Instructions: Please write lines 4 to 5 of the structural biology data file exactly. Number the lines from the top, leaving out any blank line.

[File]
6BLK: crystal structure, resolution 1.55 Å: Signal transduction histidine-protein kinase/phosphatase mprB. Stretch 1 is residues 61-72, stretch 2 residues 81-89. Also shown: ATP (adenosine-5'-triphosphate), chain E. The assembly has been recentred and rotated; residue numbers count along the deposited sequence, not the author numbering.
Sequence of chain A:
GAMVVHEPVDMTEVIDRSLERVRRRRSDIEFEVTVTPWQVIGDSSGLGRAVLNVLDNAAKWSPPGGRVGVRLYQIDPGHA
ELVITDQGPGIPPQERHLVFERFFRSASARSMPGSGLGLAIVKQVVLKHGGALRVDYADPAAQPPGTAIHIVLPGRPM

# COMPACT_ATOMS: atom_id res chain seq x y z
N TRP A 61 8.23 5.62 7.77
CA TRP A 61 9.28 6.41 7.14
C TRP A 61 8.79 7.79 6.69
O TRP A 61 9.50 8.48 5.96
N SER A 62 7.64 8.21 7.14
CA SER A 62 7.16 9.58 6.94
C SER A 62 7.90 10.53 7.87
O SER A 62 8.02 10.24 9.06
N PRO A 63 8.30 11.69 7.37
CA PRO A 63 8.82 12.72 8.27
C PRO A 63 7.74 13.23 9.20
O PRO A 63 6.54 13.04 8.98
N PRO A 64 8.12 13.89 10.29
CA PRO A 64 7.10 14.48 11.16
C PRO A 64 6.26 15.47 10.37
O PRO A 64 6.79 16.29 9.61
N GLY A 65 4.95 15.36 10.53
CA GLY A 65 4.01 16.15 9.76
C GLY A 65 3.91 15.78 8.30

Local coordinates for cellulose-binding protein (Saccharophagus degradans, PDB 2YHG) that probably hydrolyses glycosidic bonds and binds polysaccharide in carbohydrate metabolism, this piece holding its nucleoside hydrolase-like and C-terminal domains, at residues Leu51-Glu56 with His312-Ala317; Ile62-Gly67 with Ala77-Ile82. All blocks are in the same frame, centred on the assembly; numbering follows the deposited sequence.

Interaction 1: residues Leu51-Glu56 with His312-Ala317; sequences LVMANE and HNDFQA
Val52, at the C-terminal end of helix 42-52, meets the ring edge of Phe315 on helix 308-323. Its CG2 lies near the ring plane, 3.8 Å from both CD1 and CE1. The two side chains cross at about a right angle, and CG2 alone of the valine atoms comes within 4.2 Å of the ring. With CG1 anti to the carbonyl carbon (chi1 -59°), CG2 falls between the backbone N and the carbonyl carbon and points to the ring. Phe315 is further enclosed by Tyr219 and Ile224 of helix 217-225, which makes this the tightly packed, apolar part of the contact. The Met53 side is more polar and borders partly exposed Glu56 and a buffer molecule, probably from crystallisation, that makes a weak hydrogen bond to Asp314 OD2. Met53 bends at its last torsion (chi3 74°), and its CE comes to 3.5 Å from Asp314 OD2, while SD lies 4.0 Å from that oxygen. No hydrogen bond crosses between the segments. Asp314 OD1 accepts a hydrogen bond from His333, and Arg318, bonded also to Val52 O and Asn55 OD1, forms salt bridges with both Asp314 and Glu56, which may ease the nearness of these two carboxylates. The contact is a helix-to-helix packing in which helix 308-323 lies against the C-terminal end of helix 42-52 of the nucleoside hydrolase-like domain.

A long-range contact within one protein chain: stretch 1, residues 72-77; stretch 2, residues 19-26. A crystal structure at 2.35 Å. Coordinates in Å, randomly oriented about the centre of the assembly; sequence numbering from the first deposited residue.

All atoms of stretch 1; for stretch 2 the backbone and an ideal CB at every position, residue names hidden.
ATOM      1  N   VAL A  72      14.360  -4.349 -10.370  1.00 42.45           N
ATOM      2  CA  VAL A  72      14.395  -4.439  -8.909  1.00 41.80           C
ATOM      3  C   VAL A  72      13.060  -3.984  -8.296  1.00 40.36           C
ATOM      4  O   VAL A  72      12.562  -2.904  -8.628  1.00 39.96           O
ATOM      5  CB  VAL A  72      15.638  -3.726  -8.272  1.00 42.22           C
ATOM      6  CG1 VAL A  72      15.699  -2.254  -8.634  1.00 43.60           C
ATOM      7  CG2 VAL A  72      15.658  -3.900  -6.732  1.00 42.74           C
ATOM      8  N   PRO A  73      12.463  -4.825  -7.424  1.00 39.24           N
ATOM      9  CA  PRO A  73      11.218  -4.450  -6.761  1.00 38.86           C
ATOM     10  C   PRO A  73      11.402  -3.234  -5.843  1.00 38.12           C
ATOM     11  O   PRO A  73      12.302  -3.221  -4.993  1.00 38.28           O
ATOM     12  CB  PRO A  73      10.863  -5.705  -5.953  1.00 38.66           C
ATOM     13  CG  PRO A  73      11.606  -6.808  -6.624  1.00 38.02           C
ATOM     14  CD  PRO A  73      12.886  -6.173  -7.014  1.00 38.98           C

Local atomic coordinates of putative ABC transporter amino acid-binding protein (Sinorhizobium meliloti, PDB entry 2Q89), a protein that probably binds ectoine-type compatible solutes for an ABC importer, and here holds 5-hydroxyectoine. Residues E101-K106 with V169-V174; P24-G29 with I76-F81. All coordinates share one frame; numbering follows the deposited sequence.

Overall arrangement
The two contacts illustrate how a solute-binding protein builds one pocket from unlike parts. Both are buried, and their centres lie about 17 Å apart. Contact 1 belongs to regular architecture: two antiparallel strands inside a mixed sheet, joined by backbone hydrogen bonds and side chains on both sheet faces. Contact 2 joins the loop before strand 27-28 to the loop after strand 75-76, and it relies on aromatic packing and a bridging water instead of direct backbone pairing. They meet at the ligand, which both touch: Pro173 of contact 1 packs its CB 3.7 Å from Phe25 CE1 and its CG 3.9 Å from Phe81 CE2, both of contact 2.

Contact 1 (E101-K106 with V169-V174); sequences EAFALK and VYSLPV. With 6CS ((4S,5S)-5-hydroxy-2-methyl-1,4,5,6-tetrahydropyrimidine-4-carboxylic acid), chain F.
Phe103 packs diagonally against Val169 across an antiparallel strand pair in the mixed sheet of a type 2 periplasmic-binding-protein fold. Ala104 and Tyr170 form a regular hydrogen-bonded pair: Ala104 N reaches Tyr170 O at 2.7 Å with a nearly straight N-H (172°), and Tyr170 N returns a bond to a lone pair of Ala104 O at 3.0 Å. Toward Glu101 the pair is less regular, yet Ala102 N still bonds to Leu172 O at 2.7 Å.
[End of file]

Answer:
ELVITDQGPGIPPQERHLVFERFFRSASARSMPGSGLGLAIVKQVVLKHGGALRVDYADPAAQPPGTAIHIVLPGRPM

# COMPACT_ATOMS: atom_id res chain seq x y z